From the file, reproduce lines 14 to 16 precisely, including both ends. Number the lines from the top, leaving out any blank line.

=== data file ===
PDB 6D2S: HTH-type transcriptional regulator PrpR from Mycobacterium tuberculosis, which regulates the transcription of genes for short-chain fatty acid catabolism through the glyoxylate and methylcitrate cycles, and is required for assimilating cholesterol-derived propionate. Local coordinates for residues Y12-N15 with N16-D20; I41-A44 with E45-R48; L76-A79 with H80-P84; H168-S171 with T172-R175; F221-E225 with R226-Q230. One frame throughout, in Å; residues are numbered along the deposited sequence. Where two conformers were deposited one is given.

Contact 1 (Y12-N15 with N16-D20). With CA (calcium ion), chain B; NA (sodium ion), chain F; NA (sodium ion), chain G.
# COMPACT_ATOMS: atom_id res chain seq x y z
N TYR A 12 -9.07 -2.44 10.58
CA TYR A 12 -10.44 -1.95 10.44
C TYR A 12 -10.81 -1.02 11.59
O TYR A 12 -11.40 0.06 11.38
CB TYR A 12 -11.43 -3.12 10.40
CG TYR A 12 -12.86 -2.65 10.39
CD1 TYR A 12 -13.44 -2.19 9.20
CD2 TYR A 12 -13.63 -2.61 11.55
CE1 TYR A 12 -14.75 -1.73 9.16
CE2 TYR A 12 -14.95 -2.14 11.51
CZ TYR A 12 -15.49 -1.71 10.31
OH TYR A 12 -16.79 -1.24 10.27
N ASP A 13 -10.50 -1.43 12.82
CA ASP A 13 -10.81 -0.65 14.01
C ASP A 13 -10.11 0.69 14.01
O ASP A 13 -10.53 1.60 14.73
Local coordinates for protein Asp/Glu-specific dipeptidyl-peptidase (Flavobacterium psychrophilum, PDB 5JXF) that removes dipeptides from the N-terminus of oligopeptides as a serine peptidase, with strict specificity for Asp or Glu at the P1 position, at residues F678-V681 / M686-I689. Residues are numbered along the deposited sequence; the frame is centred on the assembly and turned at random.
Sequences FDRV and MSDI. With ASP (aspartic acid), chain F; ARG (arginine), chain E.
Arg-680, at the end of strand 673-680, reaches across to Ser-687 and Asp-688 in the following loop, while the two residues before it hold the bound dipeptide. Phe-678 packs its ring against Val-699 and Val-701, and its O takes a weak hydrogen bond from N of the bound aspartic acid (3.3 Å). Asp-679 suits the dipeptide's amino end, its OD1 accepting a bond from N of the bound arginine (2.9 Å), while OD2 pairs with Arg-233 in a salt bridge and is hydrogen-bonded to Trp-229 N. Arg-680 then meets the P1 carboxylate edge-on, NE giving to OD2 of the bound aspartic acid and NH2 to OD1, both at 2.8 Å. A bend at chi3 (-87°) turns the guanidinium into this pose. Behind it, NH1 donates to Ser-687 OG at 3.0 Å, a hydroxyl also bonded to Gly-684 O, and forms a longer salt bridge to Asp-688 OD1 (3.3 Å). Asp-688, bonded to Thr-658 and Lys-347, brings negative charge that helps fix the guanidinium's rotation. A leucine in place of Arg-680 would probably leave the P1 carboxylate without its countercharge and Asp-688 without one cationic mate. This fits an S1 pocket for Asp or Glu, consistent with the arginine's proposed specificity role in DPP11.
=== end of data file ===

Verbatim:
CZ TYR A 12 -15.49 -1.71 10.31
OH TYR A 12 -16.79 -1.24 10.27
N ASP A 13 -10.50 -1.43 12.82